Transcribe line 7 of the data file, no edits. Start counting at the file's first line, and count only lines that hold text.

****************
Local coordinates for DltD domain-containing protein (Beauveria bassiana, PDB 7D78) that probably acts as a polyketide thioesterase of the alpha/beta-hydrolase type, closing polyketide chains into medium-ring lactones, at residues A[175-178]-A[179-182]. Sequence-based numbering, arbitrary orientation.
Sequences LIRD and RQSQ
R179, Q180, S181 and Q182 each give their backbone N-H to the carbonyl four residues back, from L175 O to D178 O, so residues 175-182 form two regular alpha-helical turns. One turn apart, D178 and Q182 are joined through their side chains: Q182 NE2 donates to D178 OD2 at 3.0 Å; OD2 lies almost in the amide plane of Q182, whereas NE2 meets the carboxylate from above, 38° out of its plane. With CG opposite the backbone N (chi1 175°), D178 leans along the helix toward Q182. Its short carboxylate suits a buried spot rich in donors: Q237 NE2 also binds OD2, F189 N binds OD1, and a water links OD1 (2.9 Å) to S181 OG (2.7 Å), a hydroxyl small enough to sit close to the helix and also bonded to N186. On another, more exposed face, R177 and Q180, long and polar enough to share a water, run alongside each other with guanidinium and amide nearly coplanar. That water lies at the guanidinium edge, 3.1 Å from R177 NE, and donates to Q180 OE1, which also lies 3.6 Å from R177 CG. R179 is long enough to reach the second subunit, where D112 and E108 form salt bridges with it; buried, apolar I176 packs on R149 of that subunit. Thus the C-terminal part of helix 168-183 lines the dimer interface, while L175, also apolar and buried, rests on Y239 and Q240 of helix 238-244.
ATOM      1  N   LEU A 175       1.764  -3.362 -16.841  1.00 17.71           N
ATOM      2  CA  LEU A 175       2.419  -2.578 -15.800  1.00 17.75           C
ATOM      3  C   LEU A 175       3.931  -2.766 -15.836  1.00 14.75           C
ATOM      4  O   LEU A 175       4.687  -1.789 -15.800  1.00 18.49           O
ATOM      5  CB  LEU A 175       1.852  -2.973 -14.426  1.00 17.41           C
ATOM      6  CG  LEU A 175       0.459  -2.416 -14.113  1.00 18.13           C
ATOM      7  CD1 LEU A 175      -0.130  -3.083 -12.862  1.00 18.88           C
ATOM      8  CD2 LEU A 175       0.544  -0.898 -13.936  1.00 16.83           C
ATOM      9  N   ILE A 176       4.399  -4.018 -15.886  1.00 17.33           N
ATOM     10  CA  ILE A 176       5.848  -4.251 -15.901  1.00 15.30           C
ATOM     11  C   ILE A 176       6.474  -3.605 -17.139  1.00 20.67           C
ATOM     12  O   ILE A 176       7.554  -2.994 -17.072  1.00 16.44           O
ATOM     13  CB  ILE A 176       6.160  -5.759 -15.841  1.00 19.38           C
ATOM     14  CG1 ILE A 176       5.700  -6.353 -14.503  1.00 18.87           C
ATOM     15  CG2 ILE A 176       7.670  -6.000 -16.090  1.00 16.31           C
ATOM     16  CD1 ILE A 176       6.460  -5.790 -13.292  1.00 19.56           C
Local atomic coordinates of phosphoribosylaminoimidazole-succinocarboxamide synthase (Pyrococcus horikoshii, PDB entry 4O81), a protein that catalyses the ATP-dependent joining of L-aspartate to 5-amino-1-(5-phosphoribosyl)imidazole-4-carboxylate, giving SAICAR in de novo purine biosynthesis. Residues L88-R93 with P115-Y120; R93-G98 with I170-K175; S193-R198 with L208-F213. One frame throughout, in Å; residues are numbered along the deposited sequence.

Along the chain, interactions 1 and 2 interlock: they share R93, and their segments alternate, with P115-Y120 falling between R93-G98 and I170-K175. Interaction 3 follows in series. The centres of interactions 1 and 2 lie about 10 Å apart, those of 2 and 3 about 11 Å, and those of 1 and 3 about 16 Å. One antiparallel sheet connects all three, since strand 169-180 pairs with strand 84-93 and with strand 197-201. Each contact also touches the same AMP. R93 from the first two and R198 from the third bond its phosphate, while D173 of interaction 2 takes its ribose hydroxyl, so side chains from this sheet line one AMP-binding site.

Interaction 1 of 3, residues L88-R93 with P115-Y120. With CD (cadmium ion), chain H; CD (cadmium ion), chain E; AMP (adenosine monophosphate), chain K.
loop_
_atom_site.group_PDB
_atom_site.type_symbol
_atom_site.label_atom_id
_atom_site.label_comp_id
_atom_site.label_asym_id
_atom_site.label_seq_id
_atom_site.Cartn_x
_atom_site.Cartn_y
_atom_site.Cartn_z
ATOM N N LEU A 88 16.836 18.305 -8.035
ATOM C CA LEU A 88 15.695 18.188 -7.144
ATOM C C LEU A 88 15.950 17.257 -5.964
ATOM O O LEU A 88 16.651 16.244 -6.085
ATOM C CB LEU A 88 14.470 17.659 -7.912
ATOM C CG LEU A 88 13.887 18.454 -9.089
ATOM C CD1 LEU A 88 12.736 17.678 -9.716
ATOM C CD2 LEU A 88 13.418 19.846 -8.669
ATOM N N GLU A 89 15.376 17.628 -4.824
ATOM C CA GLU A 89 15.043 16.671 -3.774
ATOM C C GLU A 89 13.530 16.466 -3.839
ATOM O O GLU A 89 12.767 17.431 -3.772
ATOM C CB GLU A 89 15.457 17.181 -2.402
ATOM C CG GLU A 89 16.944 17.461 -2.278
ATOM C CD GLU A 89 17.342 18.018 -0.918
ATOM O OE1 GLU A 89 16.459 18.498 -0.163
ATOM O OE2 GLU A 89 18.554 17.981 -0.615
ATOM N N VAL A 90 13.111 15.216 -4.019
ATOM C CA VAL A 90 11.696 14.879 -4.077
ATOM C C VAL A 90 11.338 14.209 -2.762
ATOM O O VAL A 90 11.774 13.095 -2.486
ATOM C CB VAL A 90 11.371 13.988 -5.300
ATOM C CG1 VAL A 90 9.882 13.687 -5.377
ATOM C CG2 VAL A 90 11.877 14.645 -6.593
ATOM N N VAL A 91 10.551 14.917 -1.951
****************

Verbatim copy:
ATOM      4  O   LEU A 175       4.687  -1.789 -15.800  1.00 18.49           O